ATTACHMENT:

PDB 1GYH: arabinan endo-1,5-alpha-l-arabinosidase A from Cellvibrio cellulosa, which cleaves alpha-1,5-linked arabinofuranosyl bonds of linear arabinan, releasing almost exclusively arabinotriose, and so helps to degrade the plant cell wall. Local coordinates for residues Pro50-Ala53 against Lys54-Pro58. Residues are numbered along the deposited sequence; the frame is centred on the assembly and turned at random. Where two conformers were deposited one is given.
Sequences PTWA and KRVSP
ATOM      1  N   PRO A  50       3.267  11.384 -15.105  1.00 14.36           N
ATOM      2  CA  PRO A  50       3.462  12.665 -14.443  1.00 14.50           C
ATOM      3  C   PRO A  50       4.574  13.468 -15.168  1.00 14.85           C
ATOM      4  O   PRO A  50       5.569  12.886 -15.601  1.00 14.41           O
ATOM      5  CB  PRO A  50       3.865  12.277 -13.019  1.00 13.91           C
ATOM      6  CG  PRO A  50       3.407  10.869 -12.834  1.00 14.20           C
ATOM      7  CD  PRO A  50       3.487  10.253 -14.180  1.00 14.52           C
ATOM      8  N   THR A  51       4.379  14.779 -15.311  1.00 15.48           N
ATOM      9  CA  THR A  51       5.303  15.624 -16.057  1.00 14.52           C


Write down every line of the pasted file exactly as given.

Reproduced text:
PDB 1GYH: arabinan endo-1,5-alpha-l-arabinosidase A from Cellvibrio cellulosa, which cleaves alpha-1,5-linked arabinofuranosyl bonds of linear arabinan, releasing almost exclusively arabinotriose, and so helps to degrade the plant cell wall. Local coordinates for residues Pro50-Ala53 against Lys54-Pro58. Residues are numbered along the deposited sequence; the frame is centred on the assembly and turned at random. Where two conformers were deposited one is given.
Sequences PTWA and KRVSP
ATOM      1  N   PRO A  50       3.267  11.384 -15.105  1.00 14.36           N
ATOM      2  CA  PRO A  50       3.462  12.665 -14.443  1.00 14.50           C
ATOM      3  C   PRO A  50       4.574  13.468 -15.168  1.00 14.85           C
ATOM      4  O   PRO A  50       5.569  12.886 -15.601  1.00 14.41           O
ATOM      5  CB  PRO A  50       3.865  12.277 -13.019  1.00 13.91           C
ATOM      6  CG  PRO A  50       3.407  10.869 -12.834  1.00 14.20           C
ATOM      7  CD  PRO A  50       3.487  10.253 -14.180  1.00 14.52           C
ATOM      8  N   THR A  51       4.379  14.779 -15.311  1.00 15.48           N
ATOM      9  CA  THR A  51       5.303  15.624 -16.057  1.00 14.52           C